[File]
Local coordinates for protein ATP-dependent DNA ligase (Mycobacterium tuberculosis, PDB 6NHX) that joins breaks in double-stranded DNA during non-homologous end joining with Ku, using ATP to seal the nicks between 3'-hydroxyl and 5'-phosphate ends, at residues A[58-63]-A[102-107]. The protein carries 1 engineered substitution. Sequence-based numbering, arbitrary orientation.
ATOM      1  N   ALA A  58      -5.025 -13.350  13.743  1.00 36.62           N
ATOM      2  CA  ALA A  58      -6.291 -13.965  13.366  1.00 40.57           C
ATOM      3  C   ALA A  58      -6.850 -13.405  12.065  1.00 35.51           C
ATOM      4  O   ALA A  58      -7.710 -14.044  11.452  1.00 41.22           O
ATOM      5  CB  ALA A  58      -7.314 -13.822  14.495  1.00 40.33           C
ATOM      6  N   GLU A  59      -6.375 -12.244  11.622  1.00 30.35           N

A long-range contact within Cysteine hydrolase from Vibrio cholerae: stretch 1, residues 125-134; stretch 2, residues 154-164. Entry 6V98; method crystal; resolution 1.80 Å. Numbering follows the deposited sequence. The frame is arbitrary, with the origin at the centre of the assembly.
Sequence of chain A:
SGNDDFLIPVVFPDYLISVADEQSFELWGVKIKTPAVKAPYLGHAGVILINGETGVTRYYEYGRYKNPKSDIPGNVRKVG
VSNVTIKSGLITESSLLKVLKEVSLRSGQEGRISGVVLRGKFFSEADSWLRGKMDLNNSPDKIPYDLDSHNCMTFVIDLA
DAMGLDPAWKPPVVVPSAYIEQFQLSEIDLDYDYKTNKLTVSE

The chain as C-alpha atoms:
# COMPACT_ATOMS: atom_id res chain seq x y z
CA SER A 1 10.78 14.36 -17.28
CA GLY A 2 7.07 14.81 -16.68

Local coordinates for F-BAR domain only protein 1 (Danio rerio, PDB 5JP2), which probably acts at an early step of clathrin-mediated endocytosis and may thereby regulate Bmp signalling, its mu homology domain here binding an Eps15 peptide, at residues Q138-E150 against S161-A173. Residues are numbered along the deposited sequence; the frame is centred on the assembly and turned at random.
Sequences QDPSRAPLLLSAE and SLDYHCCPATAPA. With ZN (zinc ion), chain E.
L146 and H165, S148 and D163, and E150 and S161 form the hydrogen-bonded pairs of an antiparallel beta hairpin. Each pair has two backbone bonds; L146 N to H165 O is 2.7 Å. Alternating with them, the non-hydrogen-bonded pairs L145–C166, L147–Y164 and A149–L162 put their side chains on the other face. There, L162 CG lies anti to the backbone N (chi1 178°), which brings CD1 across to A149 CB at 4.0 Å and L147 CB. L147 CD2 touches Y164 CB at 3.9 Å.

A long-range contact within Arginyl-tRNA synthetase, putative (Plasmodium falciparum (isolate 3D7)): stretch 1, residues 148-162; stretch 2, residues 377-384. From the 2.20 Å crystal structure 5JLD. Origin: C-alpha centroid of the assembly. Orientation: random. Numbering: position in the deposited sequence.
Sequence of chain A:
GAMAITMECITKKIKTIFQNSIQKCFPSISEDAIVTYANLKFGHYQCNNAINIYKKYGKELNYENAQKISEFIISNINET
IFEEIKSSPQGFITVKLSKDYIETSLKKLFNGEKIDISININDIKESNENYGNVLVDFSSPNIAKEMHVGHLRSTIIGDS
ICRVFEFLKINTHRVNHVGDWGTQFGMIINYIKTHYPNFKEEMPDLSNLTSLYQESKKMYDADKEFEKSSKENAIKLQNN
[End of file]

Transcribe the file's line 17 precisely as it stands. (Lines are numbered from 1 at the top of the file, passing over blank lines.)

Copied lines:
Local coordinates for F-BAR domain only protein 1 (Danio rerio, PDB 5JP2), which probably acts at an early step of clathrin-mediated endocytosis and may thereby regulate Bmp signalling, its mu homology domain here binding an Eps15 peptide, at residues Q138-E150 against S161-A173. Residues are numbered along the deposited sequence; the frame is centred on the assembly and turned at random.